01 November 2022
There seems little hope of an early reverse in the eye-watering energy price hikes that started at the end of Covid-19 lockdowns and accelerated through the political responses to Russia’s invasion of Ukraine – leaving growers facing inflated and volatile energy costs for the foreseeable future.
It has, however, brought energy-saving greenhouse environment control back into sharp focus, including the potential offered by the latest screen materials and climate systems which enable screens to be kept closed for longer.
“At the start of this crisis, we were hesitant to approach growers as we knew how painful the situation was,” says Bart Bakker, greenhouse climate consultant for Dutch screens supplier Svensson. “But growers have been coming to us wanting to talk about technology that will help them cut costs.”
For example, interest in adding a second screen to the single-screen installations most already have has soared. When closed, the space between the two climate screens acts the same way as double glazing. “If a single screen offers you a 47 per cent energy saving, a double screen can give you 63 per cent, and that’s significant,” he says.
“Modern highly transparent screens can be kept closed for longer while current energy prices mean a quick return on investment. We have a calculator based on heating temperatures, screen hours, the type of installation and so on, to work out the benefits of single or double screens to a nursery.”
The choice of material for the additional screen depends on the crop. For many cut flower, bedding or pot plant crops, the first screen is usually installed for shade, so the second would likely be to save energy.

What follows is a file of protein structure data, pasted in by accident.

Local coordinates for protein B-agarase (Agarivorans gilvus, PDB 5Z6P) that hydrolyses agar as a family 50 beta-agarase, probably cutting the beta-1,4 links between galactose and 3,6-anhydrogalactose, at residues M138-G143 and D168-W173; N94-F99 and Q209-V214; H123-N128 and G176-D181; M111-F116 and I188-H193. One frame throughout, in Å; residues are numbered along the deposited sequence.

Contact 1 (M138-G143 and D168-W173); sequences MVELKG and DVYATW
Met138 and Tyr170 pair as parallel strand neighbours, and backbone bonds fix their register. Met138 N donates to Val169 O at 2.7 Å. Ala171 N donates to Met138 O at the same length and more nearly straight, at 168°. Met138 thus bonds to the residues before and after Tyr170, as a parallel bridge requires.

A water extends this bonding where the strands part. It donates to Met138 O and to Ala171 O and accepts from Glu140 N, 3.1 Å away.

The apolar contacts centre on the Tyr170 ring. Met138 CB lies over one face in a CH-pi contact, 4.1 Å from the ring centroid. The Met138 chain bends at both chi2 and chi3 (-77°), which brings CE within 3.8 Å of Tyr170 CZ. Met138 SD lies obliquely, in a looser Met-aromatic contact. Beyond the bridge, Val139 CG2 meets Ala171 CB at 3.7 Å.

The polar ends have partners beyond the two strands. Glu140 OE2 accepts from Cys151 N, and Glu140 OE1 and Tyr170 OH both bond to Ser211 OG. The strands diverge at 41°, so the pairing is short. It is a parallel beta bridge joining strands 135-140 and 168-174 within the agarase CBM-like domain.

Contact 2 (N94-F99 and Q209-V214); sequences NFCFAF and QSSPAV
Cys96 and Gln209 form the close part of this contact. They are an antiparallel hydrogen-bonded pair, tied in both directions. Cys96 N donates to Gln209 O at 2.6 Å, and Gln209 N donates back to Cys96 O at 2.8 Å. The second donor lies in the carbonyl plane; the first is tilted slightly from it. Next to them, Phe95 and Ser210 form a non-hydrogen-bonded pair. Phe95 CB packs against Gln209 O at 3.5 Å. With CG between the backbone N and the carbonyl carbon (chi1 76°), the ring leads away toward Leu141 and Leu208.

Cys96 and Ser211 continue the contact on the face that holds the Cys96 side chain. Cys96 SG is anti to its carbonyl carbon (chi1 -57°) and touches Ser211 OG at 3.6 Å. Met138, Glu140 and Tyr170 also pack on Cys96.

Keeping the screens closed for longer may reduce energy costs but can need a change of approach to other aspects of climate control, notably humidity. “That’s one reason we started looking into the use of fans in conjunction with screens,” says Bakker. “The result is our ClimaFlow system developed in conjunction with the fan company Hinova, which is now part of Svensson.” He says that it combines Hinova’s Ventilation Jet System and Svensson’s advisory service, Climate House.
Ducts suck air downwards from the top of the greenhouse, while vertical fans below the screens distribute this cooler, drier air around the crop. Svensson’s design model works out the best duct and fan positions depending on the greenhouse structure and crops grown.
“We’re using the principles of ‘plant empowerment’ previously known as next-generation growing,” says Bakker. “The aim is to keep the screens closed as long as possible, vent above them, and use downward air movement through the closed screens to manage humidity. You achieve the optimum climate evenly across the crop and, as warm air rising from the crop is recirculated, you can run lower pipe temperatures too.”
The interaction between crop temperature and light levels can result in wasted energy if plants receive enough heat but too little light for optimum growth. “I suspect many growers in floriculture err towards giving too much shade,” says Bakker. “That’s understandable but may mean missing an opportunity to improve quality or throughput speed.”
Svensson’s PARperfect screen solution, introduced four years ago, is designed to optimise crop light levels. It uses highly light-diffusing materials in a double-screen set-up that can control light levels precisely and evenly across the crop.
“Diffuse light penetrates the crop canopy better; hardly any shadow is cast, and the whole crop receives the same amount of light,” says Bakker. The lower screen is typically a highly diffusing material such as Svensson’s Harmony 2047 FR, which gives about 20 per cent shading but a high degree of ‘light scatter’. The upper screen is usually a heavier shade or even completely opaque. The screens open and close independently but always with some ‘overlap’, so the crop never receives any direct light, although there is good airflow past the screens.